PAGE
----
Psoriatic Arthritis Treatments

Learn about all the different medications, therapies and methods used to treat psoriatic arthritis. 

Psoriatic Arthritis Treatments
1. Psoriatic Arthritis Treatments
Managing psoriatic arthritis can be a unique challenge as it requires the treatment of psoriasis and arthritis. Starting the right treatment plan as soon as possible is key to slowing disease activity and preserving your quality of life. Working with your doctors, you’ll focus on halting inflammation, tackling pain, protecting your skin and nails, and making healthy choices that will help you achieve and stay in remission.
2. Halt Inflammation
The severity of skin and joint symptoms helps your doctors choose the best mix of medications for you. The most effective medicines for inflammation are available by prescription only. You’ll likely use corticosteroids and disease-modifying antirheumatic drugs (DMARDs) that include a subset called biologics. Early aggressive treatment is vital for halting inflammation and preventing joint damage.
3. Heal Your Skin
Your dermatologist will recommend over-the-counter and prescription pills and topicals (creams, ointments, shampoos or sprays) for psoriasis. Some of the same medicines used to treat joint inflammation will also work for skin plaques.
4. Light Therapy
Exposure to special ultraviolet light in a doctor’s office or at home using your doctor’s instructions can also alleviate psoriasis. Natural sunlight can help too, but ask your dermatologist how to reap the benefits yet prevent sunburn, which can trigger flares.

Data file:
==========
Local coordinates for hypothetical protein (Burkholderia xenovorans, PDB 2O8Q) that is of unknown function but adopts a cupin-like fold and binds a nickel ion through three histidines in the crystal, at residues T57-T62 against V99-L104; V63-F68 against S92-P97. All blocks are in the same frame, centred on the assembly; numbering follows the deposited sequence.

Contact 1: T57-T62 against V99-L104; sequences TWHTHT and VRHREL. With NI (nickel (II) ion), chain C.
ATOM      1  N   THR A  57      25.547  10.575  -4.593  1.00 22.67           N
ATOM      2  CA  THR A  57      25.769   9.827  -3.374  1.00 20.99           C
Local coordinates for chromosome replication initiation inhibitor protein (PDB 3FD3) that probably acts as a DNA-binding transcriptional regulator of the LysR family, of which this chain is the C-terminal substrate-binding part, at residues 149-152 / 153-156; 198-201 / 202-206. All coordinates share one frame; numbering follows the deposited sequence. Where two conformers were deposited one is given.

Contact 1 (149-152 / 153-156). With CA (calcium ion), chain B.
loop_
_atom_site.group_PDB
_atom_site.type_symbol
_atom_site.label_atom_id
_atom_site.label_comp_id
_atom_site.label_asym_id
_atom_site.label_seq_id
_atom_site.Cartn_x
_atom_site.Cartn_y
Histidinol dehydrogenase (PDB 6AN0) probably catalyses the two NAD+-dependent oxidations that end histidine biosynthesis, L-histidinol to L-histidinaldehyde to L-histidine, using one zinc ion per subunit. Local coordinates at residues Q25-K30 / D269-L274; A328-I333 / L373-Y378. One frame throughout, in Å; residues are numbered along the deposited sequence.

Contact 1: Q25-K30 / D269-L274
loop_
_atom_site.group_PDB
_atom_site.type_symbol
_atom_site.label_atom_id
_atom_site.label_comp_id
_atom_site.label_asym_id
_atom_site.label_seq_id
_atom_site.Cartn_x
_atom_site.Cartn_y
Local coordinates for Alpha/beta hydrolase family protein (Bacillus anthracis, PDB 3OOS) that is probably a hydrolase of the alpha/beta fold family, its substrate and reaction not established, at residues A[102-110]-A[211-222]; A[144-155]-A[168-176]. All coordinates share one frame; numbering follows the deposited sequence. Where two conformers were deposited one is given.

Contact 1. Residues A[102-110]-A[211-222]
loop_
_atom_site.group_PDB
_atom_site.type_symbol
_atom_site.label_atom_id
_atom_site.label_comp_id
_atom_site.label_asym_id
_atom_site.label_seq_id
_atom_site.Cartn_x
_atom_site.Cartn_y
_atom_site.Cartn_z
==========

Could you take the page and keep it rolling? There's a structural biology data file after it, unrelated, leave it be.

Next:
5. Tackle Pain
Psoriatic arthritis commonly affects the back, fingers, toes, hips, knees, back of the heel and sole of the foot. The pain may be eased with over-the counter (OTC) pain relievers and NSAIDs (anti-inflammatories), but if needed, your doctor may give you a prescription. Talk to your doctor before taking OTCs to ensure they don’t interact with other medicines.
6. Care for Your Nails
Your doctor may prescribe oral or topical medicines, and sometimes an injection, to treat nail changes. Although nail changes are often the result of psoriasis itself, as many as one-third of people with psoriasis actually have a fungal infection. The problems may look similar, but treatment is different. Your doctor can determine the root of nail problems with a biopsy of nail tissue.
7. Practice Self-Care
Medical management of psoriatic arthritis is important for reducing inflammation and preventing joint and skin damage. But there are many things you can do for yourself to ease your pain and make your life with PsA better. Read 10 PsA self-care tips.
8. Take Charge of Your Disease
Having a good health care team and the right mix of medications and lifestyle habits can help you take charge of your disease and maintain a good quality of life. Make a conscious decision to have a positive attitude and take things one day at a time.

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